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To make the news at Christmas it seems a priest just needs to question the literalness of a virgin giving birth. Many in society mistakenly think that to challenge literalism is to challenge the norms of Christianity. What progressive interpretations try to do however is remove the supernatural obfuscation and delve into the deeper spiritual truth of this festival.
Christian fundamentalism believes a supernatural male God who lived above sent his sperm into the womb of the virgin Mary. Although there were a series of miraculous events surrounding Jesus’ birth – like wandering stars and angelic choirs – the real miracle was his death and literal resurrection 33 years later. The importance of this literal resurrection is the belief that it was a cosmic transaction whereby the male God embraced humanity only after being satiated by Jesus’ innocent blood.
The Christmas billboard on a local fundamentalist church sums up this thesis. It reads: “Jesus born 2 die 4 u!” His birth was just an h’orderve before the main Calvary course.
No doubt on Christmas Eve when papers print the messages of Church leaders a few of them will serve up this fundamentalist thesis wrapped in a nice story.
Progressive Christianity believes the Christmas stories are fictitious accounts designed to introduce the radical nature of the adult Jesus. They contrast the Lord and Saviour Caesar with the anomaly of a new ‘lord’ and ‘saviour’ born illegitimate in a squalid barn. At Bethlehem low-life shepherds and heathen travelers are welcome while the powerful and the priests aren’t. The stories introduce the topsy-turvy way of God, where the outsiders are invited in and the insiders ushered out.
Progressive Christianity doesn’t overlook Jesus’ life and rush to his death. Rather it sees the radical hospitality he offered to the poor, the despised, women, children, and the sick, and says: ‘this is the essence of God’. His death was a consequence of the offensive nature of that hospitality and his resurrection a symbolic vindication.
The Christmas billboard outside St Matthew-in-the-City lampoons literalism and invites people to think again about what a miracle is. Is the miracle a male God sending forth his divine sperm, or is the miracle that God is and always has been among the poor? The billboard has a sombre Joseph and a consoling Mary, with the caption “Poor Joseph. God is a hard act to follow.”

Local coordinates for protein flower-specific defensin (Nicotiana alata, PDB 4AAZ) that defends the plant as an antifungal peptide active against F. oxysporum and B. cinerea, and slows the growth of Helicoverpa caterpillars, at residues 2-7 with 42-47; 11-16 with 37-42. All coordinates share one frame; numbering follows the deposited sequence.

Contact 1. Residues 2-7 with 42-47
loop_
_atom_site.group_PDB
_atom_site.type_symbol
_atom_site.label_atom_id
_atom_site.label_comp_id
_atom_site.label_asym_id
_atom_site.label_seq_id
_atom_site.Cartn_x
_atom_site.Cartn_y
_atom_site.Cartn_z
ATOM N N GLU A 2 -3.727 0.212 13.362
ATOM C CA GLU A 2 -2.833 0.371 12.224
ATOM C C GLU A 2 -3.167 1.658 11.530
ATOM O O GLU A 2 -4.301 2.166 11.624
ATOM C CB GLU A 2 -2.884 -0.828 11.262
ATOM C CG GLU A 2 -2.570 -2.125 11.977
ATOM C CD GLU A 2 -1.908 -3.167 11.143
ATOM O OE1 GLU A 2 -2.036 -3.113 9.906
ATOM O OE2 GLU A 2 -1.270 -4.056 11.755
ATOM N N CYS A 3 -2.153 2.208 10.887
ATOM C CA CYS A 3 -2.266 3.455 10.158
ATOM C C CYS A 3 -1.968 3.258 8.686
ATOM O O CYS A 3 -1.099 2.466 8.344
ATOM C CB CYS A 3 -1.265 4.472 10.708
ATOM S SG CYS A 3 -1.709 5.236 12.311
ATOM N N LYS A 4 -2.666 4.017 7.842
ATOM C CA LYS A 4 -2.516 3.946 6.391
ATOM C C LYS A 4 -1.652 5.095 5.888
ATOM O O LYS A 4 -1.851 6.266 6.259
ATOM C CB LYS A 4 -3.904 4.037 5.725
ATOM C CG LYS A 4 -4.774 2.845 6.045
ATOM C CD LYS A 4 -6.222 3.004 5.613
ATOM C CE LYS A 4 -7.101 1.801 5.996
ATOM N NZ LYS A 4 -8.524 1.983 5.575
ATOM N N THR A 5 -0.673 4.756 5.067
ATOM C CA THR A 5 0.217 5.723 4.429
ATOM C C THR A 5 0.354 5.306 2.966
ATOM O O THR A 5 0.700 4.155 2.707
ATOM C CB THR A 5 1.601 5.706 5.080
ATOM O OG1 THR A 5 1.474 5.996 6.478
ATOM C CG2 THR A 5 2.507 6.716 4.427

On Christmas Eve when papers print the messages of Church leaders one or two of them will offer up this progressive thesis, encouraging laughter, generosity, and maybe even controversy.
Fundamentalism believes that Christianity is essentially about individual salvation and admission to an after-life off the planet. What one believes rather than how one behaves is paramount. This planet is merely a testing ground.
Progressive Christianity however emphasizes behaviour above belief. How one treats ones neighbours, enemies, and planet is the essence of faith. The celebration of the birth of Jesus is a celebration of God in every birth and every person.
For fundamentalist Christians the incarnation is about the miraculous arrival of a baby soon to die and by his blood save us. For progressive Christians the incarnation is about the miracle of this planet earth and all life that exists here.
Although fundamentalist and progressive Christianity stand in marked contrast to one another there are many other distinct and interesting theologies on Christmas. Yet the culture of the Church is such that differences are downplayed and commonality extolled. Variety is synthesized into a supposed unity creating a mushy middle way. Most church leaders follow this middle mush approach, trying to say something pertinent without offending anybody.
Progressive Christianity is distinctive in that not only does it articulate a clear view it is also interested in engaging with those who differ. Its vision is one of robust engagement. If every Christian thought the same not only would life be deadly boring but also the fullness of God would be diminished. This is the consequence of its incarnational theology: God is among us; even among those we disagree with or dislike.
One billboard that expresses middle mush reads, “I miss hearing you say ‘Merry Christmas’, and its signed ‘Jesus’. No one can take offense because no one is being asked to do or think anything particularly different, except say ‘Merry Christmas’.
No doubt on Christmas Eve when papers print the messages of Church leaders most of them will serve up this middle mush. Jesus will be born in a palatial sanitized barn and every king and crook, religious and irreligious, will be surrounding him saying ‘Merry Christmas my friends!’ No reader will be asked to do or think anything risky, no reader will be offended, and no reader will write a critical response. They’ll just yawn and turn the page.